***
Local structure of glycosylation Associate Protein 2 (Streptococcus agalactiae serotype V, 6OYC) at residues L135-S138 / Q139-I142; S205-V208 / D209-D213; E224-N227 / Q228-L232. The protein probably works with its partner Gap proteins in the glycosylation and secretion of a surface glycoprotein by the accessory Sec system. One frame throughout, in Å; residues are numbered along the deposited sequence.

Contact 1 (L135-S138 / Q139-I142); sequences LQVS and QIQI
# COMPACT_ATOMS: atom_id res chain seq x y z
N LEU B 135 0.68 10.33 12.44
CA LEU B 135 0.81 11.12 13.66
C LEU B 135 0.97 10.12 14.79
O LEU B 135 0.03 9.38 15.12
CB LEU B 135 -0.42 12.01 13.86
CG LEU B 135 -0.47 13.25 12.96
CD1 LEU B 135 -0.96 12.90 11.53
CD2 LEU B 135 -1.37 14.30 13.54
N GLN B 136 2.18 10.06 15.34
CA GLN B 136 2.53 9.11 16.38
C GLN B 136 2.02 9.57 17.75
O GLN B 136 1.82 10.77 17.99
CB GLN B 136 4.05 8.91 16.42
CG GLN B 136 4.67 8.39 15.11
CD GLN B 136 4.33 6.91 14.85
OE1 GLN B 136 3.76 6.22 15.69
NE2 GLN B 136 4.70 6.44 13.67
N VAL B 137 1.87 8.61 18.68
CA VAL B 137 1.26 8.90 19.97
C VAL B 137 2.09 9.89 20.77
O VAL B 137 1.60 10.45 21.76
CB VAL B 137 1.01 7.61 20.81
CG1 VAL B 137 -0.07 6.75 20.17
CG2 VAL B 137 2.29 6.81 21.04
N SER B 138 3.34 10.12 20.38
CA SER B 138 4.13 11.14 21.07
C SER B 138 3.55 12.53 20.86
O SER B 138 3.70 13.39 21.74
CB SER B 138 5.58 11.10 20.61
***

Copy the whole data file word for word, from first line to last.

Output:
Local structure of glycosylation Associate Protein 2 (Streptococcus agalactiae serotype V, 6OYC) at residues L135-S138 / Q139-I142; S205-V208 / D209-D213; E224-N227 / Q228-L232. The protein probably works with its partner Gap proteins in the glycosylation and secretion of a surface glycoprotein by the accessory Sec system. One frame throughout, in Å; residues are numbered along the deposited sequence.

Contact 1 (L135-S138 / Q139-I142); sequences LQVS and QIQI
# COMPACT_ATOMS: atom_id res chain seq x y z
N LEU B 135 0.68 10.33 12.44
CA LEU B 135 0.81 11.12 13.66
C LEU B 135 0.97 10.12 14.79
O LEU B 135 0.03 9.38 15.12
CB LEU B 135 -0.42 12.01 13.86
CG LEU B 135 -0.47 13.25 12.96
CD1 LEU B 135 -0.96 12.90 11.53
CD2 LEU B 135 -1.37 14.30 13.54
N GLN B 136 2.18 10.06 15.34
CA GLN B 136 2.53 9.11 16.38
C GLN B 136 2.02 9.57 17.75
O GLN B 136 1.82 10.77 17.99
CB GLN B 136 4.05 8.91 16.42
CG GLN B 136 4.67 8.39 15.11
CD GLN B 136 4.33 6.91 14.85
OE1 GLN B 136 3.76 6.22 15.69
NE2 GLN B 136 4.70 6.44 13.67
N VAL B 137 1.87 8.61 18.68
CA VAL B 137 1.26 8.90 19.97
C VAL B 137 2.09 9.89 20.77
O VAL B 137 1.60 10.45 21.76
CB VAL B 137 1.01 7.61 20.81
CG1 VAL B 137 -0.07 6.75 20.17
CG2 VAL B 137 2.29 6.81 21.04
N SER B 138 3.34 10.12 20.38
CA SER B 138 4.13 11.14 21.07
C SER B 138 3.55 12.53 20.86
O SER B 138 3.70 13.39 21.74
CB SER B 138 5.58 11.10 20.61